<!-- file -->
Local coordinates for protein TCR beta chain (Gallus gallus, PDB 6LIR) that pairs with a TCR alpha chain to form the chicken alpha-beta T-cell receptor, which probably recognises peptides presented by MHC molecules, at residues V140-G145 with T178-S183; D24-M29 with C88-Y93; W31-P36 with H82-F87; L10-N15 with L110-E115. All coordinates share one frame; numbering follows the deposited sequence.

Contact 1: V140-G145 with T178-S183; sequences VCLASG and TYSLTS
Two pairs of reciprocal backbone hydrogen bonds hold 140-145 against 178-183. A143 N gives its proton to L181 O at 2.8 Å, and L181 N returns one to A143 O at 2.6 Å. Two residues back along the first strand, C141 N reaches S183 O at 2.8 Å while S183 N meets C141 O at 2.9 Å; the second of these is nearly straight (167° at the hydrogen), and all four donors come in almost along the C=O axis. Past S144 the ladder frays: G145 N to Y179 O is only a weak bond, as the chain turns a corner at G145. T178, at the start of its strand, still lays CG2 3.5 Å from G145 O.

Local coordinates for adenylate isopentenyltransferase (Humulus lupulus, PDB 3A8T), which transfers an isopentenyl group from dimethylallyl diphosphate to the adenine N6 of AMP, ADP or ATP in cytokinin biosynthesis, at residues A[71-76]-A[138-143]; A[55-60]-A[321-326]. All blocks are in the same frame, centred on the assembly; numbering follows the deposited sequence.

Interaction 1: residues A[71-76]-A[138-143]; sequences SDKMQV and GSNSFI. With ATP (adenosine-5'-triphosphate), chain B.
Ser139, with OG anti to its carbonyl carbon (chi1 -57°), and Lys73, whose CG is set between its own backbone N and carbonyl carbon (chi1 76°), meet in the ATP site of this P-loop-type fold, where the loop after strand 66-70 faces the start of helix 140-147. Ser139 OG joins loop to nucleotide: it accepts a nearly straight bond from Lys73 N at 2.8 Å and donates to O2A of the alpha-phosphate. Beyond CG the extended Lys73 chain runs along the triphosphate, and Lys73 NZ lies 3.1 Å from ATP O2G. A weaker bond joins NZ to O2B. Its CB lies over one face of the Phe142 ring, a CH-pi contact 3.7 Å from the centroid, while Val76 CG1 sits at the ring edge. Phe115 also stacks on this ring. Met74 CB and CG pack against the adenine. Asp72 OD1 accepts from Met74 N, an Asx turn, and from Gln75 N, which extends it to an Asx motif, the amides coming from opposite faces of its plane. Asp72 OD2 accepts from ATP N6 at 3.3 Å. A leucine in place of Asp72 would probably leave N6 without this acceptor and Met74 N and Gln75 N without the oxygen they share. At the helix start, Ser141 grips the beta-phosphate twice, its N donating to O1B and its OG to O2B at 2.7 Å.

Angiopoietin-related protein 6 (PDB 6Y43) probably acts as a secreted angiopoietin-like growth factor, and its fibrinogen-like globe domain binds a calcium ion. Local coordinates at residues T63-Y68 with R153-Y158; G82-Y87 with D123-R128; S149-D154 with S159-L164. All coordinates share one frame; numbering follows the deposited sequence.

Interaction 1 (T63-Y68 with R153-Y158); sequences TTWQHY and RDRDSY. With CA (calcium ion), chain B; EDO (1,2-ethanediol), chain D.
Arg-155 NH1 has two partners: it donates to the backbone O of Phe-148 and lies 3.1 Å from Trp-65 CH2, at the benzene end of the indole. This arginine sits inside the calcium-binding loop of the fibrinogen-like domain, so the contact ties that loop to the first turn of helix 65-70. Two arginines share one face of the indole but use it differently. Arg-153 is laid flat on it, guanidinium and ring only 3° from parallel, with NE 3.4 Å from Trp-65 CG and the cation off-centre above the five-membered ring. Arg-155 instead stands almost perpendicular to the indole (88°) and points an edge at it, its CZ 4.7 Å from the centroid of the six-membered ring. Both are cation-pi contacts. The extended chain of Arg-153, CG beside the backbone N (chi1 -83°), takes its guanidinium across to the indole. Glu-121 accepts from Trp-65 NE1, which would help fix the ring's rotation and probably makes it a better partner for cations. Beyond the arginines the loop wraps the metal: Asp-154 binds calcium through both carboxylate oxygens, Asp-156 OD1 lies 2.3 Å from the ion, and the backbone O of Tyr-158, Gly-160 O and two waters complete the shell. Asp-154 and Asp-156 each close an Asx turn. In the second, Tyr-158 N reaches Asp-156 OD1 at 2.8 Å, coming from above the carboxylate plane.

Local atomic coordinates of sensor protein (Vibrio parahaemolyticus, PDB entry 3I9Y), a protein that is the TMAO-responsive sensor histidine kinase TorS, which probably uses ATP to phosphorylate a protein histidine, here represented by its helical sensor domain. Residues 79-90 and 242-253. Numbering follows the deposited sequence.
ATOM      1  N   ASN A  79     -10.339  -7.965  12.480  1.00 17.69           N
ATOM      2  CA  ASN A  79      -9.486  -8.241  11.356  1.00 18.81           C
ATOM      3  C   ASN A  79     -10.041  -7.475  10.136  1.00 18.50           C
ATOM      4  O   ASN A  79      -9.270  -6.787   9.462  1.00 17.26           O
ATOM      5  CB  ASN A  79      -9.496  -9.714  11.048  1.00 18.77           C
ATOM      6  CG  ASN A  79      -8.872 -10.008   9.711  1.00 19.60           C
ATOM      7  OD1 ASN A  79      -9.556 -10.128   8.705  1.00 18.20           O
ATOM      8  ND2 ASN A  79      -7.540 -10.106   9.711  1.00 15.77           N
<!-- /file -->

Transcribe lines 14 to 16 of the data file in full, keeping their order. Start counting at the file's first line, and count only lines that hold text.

ATOM      4  O   ASN A  79      -9.270  -6.787   9.462  1.00 17.26           O
ATOM      5  CB  ASN A  79      -9.496  -9.714  11.048  1.00 18.77           C
ATOM      6  CG  ASN A  79      -8.872 -10.008   9.711  1.00 19.60           C